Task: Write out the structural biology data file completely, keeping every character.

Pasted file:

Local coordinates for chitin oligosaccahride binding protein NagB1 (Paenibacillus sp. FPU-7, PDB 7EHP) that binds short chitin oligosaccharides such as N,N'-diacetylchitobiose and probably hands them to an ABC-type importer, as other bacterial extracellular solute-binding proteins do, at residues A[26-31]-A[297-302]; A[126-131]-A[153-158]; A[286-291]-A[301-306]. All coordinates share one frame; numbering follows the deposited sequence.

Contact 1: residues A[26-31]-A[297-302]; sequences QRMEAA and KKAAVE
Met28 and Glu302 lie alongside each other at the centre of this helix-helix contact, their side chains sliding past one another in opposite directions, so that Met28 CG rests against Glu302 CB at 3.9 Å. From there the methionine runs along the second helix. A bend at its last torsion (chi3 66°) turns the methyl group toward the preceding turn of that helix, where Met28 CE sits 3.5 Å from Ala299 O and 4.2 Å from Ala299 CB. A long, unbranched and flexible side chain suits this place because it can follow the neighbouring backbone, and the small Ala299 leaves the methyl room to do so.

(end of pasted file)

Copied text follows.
Local coordinates for chitin oligosaccahride binding protein NagB1 (Paenibacillus sp. FPU-7, PDB 7EHP) that binds short chitin oligosaccharides such as N,N'-diacetylchitobiose and probably hands them to an ABC-type importer, as other bacterial extracellular solute-binding proteins do, at residues A[26-31]-A[297-302]; A[126-131]-A[153-158]; A[286-291]-A[301-306]. All coordinates share one frame; numbering follows the deposited sequence.

Contact 1: residues A[26-31]-A[297-302]; sequences QRMEAA and KKAAVE
Met28 and Glu302 lie alongside each other at the centre of this helix-helix contact, their side chains sliding past one another in opposite directions, so that Met28 CG rests against Glu302 CB at 3.9 Å. From there the methionine runs along the second helix. A bend at its last torsion (chi3 66°) turns the methyl group toward the preceding turn of that helix, where Met28 CE sits 3.5 Å from Ala299 O and 4.2 Å from Ala299 CB. A long, unbranched and flexible side chain suits this place because it can follow the neighbouring backbone, and the small Ala299 leaves the methyl room to do so.